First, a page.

Friday, November 10, 2017

Jaws (1975)

USA, 124 minutes
Director: Steven Spielberg
Writers: Peter Benchley, Carl Gottlieb
Photography: Bill Butler
Music: John Williams
Editor: Verna Fields
Cast: Robert Shaw, Roy Scheider, Richard Dreyfuss, Lorraine Gray, Murray Hamilton, Carl Gottlieb

A few weeks ago, catching up on horror backlog during the Halloween season, I got a chance to see Frozen (from 2010, not to be confused with the Disney animation from 2013), which is pretty nifty and actually much better than I expected. Two particular things I noticed: the name of one of the production companies involved is A Bigger Boat, and in an interview director and writer Adam Green declared—tongue no doubt in cheek, but still—that he wanted to make a movie that would do for chairlifts at ski resorts what Jaws did for sharks at summer beaches. This in turn impressed two more things on me: the enduring impact of Jaws, and my basic immunity to its premise.

I mean that I'm not afraid of sharks, never have been, and never give them a thought. (Ditto chairlifts.) It's not like they're zombies or evil spirits or something. But I've watched people seized by the delicious agonies of the fear of them nearly all my life. That's just one more long-term effect of Jaws—adding sharks to the pantheon of classic movie monsters and/or gnawing human phobias (piranha too for that matter). The creature from Black Lagoon has nothing on these beasts, except similarly beautiful underwater footage. Over 40 years later we have a ridiculous Sharknado franchise going and some pretty good movies like The Shallows too. And they're all about sharks, which actually pose less danger to us individually than radical Islamic terrorists, tipping furniture, slips in the bathtub, or air flight crashes—probably combined.

But irrational fears are irrational by definition. That's why we're afraid. There's no accounting for them. One of my own deeper phobias is of being buried alive, which includes a variation of being swallowed by a whale. This, of course, was a completely ridiculous idea to take hold in a kid growing up in the Midwest—I'm not even sure where it came from ... Sunday school?—but the nightmares and reveries were real. Jaws, which more likely delivers thrills on the order of an amusement park ride, nevertheless might have produced the same trauma that I had when I imagined the darkness and humidity inside a whale's stomach, so slimy and cramped it's impossible to stand or hold still in any one position.

I respect those fears if that's what someone gets out of Jaws. But honestly, I think it's a bit flabby as a thriller, never quite getting up to speed until late (and it's over two hours). There is too much theme music, too much talking, drunken male posturing, camaraderie, and singing, too much high New England seaside foofaraw. Robert Shaw as a buffoonish Ahab type is having a good time, but Roy Scheider as a hydrophobic city cop is too tentative and Richard Dreyfuss as a city expert is unbearably smug, as usual. The characters are rote stereotypes with rote neuroses. I never saw Jaws in its time so I can only imagine the echoes of an audience response that might have helped me like it more.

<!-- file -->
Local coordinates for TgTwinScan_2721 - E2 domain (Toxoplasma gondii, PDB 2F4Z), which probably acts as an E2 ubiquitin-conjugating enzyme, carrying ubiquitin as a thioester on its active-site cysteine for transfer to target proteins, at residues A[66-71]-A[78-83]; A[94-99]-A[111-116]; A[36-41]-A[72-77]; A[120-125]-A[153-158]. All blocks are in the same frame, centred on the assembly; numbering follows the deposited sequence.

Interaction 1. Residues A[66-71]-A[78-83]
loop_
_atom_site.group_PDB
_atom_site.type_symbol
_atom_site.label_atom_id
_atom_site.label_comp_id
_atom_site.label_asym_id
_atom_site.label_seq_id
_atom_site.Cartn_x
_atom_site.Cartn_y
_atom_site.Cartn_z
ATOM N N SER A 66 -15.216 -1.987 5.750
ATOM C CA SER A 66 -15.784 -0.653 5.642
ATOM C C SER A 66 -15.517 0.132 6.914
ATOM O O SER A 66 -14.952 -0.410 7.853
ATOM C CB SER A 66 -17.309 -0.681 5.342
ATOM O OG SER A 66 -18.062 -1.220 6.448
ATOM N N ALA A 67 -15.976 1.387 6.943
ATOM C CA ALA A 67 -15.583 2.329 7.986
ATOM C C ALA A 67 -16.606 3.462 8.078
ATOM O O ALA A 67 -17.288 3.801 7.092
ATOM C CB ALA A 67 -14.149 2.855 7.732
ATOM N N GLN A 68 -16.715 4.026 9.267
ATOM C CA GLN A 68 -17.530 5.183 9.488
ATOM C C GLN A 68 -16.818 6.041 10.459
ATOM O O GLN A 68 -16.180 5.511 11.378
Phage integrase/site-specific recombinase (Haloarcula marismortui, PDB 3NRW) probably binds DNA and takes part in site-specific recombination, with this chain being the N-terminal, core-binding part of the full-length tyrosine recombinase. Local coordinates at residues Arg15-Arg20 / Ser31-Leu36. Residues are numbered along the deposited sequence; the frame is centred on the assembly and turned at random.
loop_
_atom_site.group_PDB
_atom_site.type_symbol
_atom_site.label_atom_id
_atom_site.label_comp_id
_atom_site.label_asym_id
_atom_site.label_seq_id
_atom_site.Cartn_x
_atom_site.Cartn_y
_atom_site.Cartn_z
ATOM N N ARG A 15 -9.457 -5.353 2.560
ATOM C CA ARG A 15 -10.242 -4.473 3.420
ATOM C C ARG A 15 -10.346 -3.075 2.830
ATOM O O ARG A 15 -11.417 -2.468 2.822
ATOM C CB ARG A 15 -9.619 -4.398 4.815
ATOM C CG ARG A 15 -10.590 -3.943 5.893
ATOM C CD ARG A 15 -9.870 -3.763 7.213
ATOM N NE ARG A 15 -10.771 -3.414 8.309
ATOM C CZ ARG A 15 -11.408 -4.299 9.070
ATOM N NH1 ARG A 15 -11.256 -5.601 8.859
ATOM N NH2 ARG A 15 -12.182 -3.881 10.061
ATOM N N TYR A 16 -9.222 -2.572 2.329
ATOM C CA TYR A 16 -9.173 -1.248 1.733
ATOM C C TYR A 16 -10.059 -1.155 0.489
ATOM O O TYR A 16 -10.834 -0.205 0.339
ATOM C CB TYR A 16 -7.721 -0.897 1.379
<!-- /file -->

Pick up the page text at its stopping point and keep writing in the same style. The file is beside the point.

Even this early in his career, 28-year-old director Steven Spielberg has to be counted as a gifted filmmaker. Here's a nice representative detail I picked up somewhere. In Spielberg's 1971 TV movie Duel (with a Richard Matheson script), a pretty good picture in its own right, a semi-truck is the designated monster. We know now that semi-trucks did not really make it into the pantheon the way sharks did. When it is finally defeated in Duel, crumbling over the edge of a cliff, Spielberg added the sound of a dinosaur roaring, which he had picked out of Creature From the Black Lagoon. He uses that same sound again in Jaws for the final defeat of the great white shark, looking backward and forward at once, back to a logical source for Jaws as well as forward to a future for his monster movies, not to mention a more general lifelong sensibility, in dinosaurs.

Thus, as a Steven Spielberg movie, even an early one, Jaws has a certain baseline of competence and inspiration that other movies never even touch. But, perhaps because I don't share the phobia, I think there are much better Spielberg movies, much better thrillers, and, dare I say it? The Shallows alone is a much better shark movie. By my lights, Jaws doesn't belong in the top 100 movies on the big list at They Shoot Pictures, Don't They? (or even the top 500). It is likely there for one reason, which is that, in 1975, it single-handedly invented the concept of the summer blockbuster. It broke all the box office records at the time and took down the #1 all-time spot for itself, which didn't last long, partly because decades of summer blockbusters were to follow. Nearly half of the all-time domestic top 10 winners at the moment are exactly that: Jurassic World, Marvel's The Avengers, The Dark Knight, and Finding Dory.

For someone like me that's closer to a reason not to like Jaws, and in fact I admit I avoided the movie for years. It just sounded so stupid (not sharing the phobia), plus I was reluctant, as I still can be (to a fault), to trust massive commercial popularity. By the time I caught up with Jaws I saw it mostly as I still do: a charming, slightly clumsy foray into horror and a lumpy thriller, with many technical details of passing interest (most of it is shot handheld, for example, which we don't really notice because we are mostly in or on water), and a kind of moronic fascination with something that is not interesting at all. You can do better in every way, save perhaps nostalgia, if it gave you a thrill in the summer of 1975.

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